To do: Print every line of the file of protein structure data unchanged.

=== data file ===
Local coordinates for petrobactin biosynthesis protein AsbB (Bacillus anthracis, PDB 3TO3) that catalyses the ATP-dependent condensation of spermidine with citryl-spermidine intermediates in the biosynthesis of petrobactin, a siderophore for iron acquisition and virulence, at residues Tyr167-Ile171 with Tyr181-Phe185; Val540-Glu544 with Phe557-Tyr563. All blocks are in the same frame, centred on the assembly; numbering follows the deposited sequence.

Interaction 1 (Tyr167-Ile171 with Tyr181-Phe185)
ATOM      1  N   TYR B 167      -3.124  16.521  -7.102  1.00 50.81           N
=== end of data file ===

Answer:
Local coordinates for petrobactin biosynthesis protein AsbB (Bacillus anthracis, PDB 3TO3) that catalyses the ATP-dependent condensation of spermidine with citryl-spermidine intermediates in the biosynthesis of petrobactin, a siderophore for iron acquisition and virulence, at residues Tyr167-Ile171 with Tyr181-Phe185; Val540-Glu544 with Phe557-Tyr563. All blocks are in the same frame, centred on the assembly; numbering follows the deposited sequence.

Interaction 1 (Tyr167-Ile171 with Tyr181-Phe185)
ATOM      1  N   TYR B 167      -3.124  16.521  -7.102  1.00 50.81           N